"They don't have drugs," Dr. Dimitrius Mognie said. "I saw it myself. I opened the cabinets."
Mognie's account, after a full day touring hospitals during the U.S. bombardment, was a firsthand substantiation of a report by World Health Organization officials here, who said Friday the Iraqi capital was running low on anesthetics, analgesics and surgical items.
As U.S. forces probed Baghdad on the ground Saturday and pounded the city intensively from the air, the International Committee of the Red Cross said its workers there reported several hundred wounded Iraqis and dozens of dead had been brought to four main city hospitals on Friday and on Saturday morning.
Mognie, 39, a general practitioner from Athens, is familiar with Baghdad's medical system, having traveled 16 times to Iraq since 1993 to research its health problems and offer support as a member of the international aid group Doctors of the World.
For the compactly built, energetic Mognie, this trip was dangerously different.
He and a colleague managed to get one of the few aid shipments, which included 32 tons of blankets, food and medicine, in to Baghdad over the risky road from Jordan. They arrived in the two-truck convoy last Tuesday, and he spent his first night in a 30th-floor hotel room with a sweeping view of the thunder and fire of a city under air bombardment. "I couldn't sleep at all," Mognie told a reporter.
The next morning, at 9:45 a.m., he had just sat down to tea and a talk with doctors at a central Baghdad hospital run by the Red Crescent Muslim, Iraq's Red Cross equivalent, when four American bombs struck across the street.
"We all fell to the floor, and the glass windows shattered all over us," Mognie said.
Two women in the room were hurt. He escaped injury but left a glass-flecked jacket behind.
At a children's hospital, Mognie saw other bomb victims up close. He observed a 7-year-old girl badly burned on her side, a child with an amputated arm and a 9-year-old boy named Mahmoud with severe damage to his midsection. His parents told Mognie the boy, playing, had picked up something that exploded.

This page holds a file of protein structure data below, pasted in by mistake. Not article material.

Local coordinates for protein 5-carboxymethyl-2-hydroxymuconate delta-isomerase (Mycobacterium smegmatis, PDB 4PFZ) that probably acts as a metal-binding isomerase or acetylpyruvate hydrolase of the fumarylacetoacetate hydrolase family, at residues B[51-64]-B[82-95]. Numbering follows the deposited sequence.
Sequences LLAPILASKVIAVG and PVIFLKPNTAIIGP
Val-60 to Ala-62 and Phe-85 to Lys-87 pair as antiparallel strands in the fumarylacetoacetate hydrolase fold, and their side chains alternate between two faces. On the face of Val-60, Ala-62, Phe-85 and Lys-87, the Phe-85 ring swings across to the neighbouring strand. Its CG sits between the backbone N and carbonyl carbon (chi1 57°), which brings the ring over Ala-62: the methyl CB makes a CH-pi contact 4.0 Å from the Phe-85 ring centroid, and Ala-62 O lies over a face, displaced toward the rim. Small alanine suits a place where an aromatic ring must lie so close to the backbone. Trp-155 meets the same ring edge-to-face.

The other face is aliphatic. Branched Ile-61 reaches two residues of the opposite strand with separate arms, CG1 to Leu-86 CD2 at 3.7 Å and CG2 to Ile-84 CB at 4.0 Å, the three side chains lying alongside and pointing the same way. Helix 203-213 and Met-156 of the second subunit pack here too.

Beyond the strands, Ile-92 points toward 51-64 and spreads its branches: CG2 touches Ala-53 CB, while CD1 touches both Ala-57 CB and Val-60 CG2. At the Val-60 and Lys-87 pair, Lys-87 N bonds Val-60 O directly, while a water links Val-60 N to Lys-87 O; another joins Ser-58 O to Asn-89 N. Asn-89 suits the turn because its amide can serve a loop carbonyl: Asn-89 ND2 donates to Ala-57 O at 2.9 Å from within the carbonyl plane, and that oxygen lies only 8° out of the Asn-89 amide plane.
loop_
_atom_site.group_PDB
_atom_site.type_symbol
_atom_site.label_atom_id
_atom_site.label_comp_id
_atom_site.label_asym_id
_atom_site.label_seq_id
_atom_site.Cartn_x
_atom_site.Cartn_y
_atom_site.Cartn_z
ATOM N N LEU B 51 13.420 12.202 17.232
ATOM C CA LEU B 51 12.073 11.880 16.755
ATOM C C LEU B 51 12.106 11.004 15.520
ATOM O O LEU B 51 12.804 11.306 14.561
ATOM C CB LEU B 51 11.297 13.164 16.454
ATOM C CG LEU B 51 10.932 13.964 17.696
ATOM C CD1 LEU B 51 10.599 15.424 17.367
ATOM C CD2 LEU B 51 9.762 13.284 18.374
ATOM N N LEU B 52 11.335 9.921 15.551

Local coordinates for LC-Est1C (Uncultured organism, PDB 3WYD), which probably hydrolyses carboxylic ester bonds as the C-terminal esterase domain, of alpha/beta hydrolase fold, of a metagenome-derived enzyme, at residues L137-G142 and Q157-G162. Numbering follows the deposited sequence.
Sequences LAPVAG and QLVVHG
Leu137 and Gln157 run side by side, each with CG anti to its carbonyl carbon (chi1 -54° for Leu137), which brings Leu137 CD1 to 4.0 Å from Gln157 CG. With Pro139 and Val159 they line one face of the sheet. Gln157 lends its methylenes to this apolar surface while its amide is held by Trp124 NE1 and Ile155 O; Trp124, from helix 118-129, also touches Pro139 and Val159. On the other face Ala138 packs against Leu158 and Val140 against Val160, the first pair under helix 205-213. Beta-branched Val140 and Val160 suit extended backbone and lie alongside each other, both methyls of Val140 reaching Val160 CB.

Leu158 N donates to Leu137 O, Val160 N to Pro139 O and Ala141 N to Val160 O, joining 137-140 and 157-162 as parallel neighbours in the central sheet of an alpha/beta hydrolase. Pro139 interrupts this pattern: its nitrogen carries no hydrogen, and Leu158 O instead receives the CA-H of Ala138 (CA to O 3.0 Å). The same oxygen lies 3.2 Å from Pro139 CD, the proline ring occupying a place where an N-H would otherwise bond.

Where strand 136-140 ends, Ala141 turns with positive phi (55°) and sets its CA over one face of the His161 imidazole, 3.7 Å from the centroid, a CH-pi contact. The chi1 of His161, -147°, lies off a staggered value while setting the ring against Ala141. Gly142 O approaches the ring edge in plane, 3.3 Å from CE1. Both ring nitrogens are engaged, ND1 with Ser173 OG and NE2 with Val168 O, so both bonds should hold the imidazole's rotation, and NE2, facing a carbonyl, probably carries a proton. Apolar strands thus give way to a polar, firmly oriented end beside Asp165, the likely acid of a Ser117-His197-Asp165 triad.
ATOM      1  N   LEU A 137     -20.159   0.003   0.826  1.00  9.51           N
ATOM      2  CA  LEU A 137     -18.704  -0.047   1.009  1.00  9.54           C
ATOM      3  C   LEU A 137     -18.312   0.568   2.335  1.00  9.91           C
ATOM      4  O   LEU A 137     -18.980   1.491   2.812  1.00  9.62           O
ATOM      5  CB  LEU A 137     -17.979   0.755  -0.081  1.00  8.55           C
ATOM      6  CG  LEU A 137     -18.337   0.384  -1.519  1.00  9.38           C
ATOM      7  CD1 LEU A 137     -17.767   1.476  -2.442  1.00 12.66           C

The medical staff was evasive when asked what they needed, Mognie said, either because they feared being critical of Iraqi authorities, or because they were ashamed of how they were working. "I can't speak, but you can go and see," he said one told him.
"I went around and checked the drug cabinets, and of course I know," Mognie said. "They're using anesthesia meant for minor surgery, not for major surgery, like amputations."
Because they're short on crucial general anesthetics, such as Pentothal and nitrous oxide, they're using Ketamine, a "five-minute anesthetic," even for amputations, Mognie learned. Surgical teams were injecting child patients with Ketamine every few minutes to maintain the effect, he said.
The shortages extend to such items as gauze, tetanus vaccines and antibiotics to protect patients against infection during surgery, said Mognie, who returned to Amman on Thursday. "They're using iodine. That's a 30-year-old method."
The Greek physician, who speaks Arabic, spent an hour with young Mahmoud and his grieving father, mother and grandmother. The father, a teacher, made clear what Mognie said he's always heard, indirectly, from many ordinary Iraqis: They oppose President Saddam Hussein's government.
"'We don't like this situation, 20 years of war,' the father said," said Mognie, "That's how they often put it.''
The boy had undergone extensive surgery on the stomach, removal of the spleen, re-sectioning of intestines.
"Unless it becomes infected, he should live," Mognie told the reporter. But then he added, "I'm sorry to say, I think he will become infected."